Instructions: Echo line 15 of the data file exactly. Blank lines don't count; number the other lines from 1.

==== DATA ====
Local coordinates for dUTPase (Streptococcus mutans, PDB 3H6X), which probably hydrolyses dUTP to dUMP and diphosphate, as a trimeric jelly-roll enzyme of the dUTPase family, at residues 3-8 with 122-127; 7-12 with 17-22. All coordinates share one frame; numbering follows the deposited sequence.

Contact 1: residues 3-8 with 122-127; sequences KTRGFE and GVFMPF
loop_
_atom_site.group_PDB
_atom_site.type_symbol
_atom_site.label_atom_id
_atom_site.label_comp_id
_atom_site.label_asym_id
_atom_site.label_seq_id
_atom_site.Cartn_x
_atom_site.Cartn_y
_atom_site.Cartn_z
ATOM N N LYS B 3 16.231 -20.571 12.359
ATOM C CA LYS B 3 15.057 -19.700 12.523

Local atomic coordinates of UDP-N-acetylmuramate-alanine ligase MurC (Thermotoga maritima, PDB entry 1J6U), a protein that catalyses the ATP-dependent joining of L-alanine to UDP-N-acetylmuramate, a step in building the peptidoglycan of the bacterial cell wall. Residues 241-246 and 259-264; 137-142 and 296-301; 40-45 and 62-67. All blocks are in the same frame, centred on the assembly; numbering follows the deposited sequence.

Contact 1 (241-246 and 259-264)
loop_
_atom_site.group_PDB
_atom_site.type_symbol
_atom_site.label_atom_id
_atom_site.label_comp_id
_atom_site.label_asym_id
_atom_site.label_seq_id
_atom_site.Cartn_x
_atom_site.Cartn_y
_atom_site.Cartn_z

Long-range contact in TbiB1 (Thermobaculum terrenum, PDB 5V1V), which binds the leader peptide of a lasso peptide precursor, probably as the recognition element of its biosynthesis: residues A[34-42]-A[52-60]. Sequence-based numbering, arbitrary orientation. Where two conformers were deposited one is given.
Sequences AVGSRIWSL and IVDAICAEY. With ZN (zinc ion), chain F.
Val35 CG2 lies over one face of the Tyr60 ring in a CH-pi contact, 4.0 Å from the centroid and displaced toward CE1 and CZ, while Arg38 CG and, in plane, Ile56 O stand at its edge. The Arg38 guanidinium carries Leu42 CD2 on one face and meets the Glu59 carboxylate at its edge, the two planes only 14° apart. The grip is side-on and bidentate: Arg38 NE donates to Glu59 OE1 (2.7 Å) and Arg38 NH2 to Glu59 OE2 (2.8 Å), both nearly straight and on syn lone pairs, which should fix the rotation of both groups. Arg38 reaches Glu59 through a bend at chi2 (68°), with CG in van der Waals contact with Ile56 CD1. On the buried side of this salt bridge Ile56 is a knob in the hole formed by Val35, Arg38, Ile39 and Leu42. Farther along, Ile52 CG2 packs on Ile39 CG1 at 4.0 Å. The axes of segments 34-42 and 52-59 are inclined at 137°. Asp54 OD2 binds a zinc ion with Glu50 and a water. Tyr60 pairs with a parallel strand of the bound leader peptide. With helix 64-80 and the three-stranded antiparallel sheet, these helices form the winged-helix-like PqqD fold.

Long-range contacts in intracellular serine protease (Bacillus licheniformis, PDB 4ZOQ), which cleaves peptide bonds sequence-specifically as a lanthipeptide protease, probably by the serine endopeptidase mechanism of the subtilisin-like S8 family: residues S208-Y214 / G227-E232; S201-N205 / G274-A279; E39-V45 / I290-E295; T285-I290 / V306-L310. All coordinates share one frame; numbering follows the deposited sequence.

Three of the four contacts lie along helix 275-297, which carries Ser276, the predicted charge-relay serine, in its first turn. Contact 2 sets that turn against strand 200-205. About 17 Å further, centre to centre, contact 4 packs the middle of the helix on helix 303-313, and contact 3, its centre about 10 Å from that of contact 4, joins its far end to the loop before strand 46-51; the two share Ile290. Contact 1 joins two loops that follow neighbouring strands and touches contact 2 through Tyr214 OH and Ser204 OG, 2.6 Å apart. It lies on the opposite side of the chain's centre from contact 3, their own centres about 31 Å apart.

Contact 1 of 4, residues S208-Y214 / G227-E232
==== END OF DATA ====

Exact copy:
Local atomic coordinates of UDP-N-acetylmuramate-alanine ligase MurC (Thermotoga maritima, PDB entry 1J6U), a protein that catalyses the ATP-dependent joining of L-alanine to UDP-N-acetylmuramate, a step in building the peptidoglycan of the bacterial cell wall. Residues 241-246 and 259-264; 137-142 and 296-301; 40-45 and 62-67. All blocks are in the same frame, centred on the assembly; numbering follows the deposited sequence.